Review: The Star-Touched Queen by Roshani Chokshi

Hello everyone, and welcome back!

I actually managed to read something new this week during the summer craze of travel/work/visiting, so I’m pretty proud of myself, even if I totally picked one of the shorter books on my TBR on purpose.

(Sometimes you only have a few hours to read but you still want to finish something. It happens to the best of us.)

Anyway, let’s get to it!

The Star-Touched Queen by Roshani Chokshi

The Star-Touched Queen

This is a very fairy-tale-inspired fantasy about Maya, whose devastating horoscope was enough to put off any man from marrying her (and convince most of the court to hate her), despite her princess status—until her father needs to offer her hand to end a war. Enter the ruler of Akaran, queendom in a strange and magical place, and a much different future than the one Maya bargained for.

This book screams to be compared to Cruel Beautygiven that it has a lot of explicitly similar elements (and both share a bit in common with A Court of Thorns and Roses), so I’m just going to review in comparison, okay?

  • The descriptions here were more lush than in Cruel Beauty and I really enjoyed some of the imagery, but sometimes I felt like it plodded on when I could’ve used some dialogue or action;
  • This book is similarly close to its fairy tale roots and I appreciate the threads it weaves together, even if as a novel I’m kind of meh about it (I might be more about Beauty and Queen as short stories);
  • The book does the same thing as the other two I mentioned in that the main male love interest keeps stuff from the female protagonist for mysterious reasons but also kind of demands her trust and wants her love and it’s annoying in all three cases;
  • The plot of Queen is somewhat more confusing than Beauty but it’s also less predictable on some counts, which is I guess okay? But also makes me uninterested in the villain’s motives so also eh;
  • I prefer Court to both Queen and Beauty because it feels, at the very least, that the book takes its time to allow the love interest to really earn some affection from the female protagonist, rather than managing to compel it by being really hot and vaguely soulmate-y.

Not comparative thoughts:

  • The best character in this book was definitely the horse and it is a shame that this book isn’t just about her adventures with her snarky horse-pal (reminiscent of the cat from Sabriel, who is rad) and her little sister (all of these books contain at least one interesting sister);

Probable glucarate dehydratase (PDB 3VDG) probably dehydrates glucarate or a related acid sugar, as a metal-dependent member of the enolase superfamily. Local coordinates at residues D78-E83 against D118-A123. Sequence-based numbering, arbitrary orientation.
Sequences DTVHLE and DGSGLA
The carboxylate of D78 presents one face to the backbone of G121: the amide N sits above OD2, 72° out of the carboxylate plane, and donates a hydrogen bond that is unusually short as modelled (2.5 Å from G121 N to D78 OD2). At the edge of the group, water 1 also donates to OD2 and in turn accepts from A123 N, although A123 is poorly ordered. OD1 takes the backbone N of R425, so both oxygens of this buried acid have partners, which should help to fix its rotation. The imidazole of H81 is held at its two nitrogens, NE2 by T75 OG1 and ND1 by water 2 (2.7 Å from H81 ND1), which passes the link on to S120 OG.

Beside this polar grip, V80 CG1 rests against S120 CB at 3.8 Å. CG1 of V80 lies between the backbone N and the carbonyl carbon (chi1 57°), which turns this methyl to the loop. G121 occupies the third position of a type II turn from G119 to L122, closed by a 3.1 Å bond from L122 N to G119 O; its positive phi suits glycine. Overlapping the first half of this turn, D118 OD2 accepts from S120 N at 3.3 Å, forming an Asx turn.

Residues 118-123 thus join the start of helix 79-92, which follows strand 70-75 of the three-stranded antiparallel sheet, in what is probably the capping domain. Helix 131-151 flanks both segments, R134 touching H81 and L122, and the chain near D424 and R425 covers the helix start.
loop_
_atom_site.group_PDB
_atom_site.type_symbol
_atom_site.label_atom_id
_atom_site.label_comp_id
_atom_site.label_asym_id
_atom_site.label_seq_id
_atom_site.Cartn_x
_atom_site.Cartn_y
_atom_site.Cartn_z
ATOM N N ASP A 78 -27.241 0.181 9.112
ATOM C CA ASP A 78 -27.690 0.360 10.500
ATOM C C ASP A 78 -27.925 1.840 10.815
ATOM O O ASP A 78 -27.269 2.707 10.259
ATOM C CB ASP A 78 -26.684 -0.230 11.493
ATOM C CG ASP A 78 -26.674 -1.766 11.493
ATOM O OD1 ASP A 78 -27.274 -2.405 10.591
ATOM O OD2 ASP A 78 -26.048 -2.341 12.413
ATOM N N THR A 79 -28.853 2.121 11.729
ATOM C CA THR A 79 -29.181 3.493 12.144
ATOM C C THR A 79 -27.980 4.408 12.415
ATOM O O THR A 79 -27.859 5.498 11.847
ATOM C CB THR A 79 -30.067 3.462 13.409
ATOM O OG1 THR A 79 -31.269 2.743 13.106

• The worldbuilding also suffers somewhat from how confusing the plot is, as I have no sense of how present magic is in the not-Akaran world, who knows about it, and what it’s capable of;
  • I really, really wish Maya and her love interest had been less bland and that more women in this book could’ve been positive figures even if they didn’t choose ascetic scholarly lives or to be military fighters (this book feels pretty down on the harem women).

I wanted to like this one more than I did, but ultimately, once I started laying out all the comparisons to Cruel Beauty in my mind, it had some pros and some cons and more or less came out even. Other than maybe the horse, who was pretty great. But I don’t think I can give half a star to a side character who comes in past halfway through the book? Or at least, I don’t think I want to today.

Your mileage may honestly vary, since reading a lot of books in the same vein can cause a same-y vibe that doesn’t make me feel particularly charitable. Books that come off as a bit more unique are likely to inspire people to see upsides even if the execution isn’t awesome, I think. I feel like A Court of Thorns and Roses did a lot of similar things to this book but a bit better (especially if you count the sequel), albeit with a much more all-white cast/feel that can be grating; the allusions to Indian folklore in Queen were lovely, but they don’t totally make up for the lacklustre romance unless the inclusion of those concepts/creatures is very much more important to you.

…and now I totally don’t have to write up that ranking of fairy tale retellings I was working on, clearly. But I’ll probably still do it anyway. (And I totally don’t have to read the sequel to this, but I might anyway, since it’s about different characters so maybe it’ll work better for me?)

Overall: 


Which fairy tale retelling/inspired novel is your favourite? Let me know and I can add it to my infinite list! See you next time!

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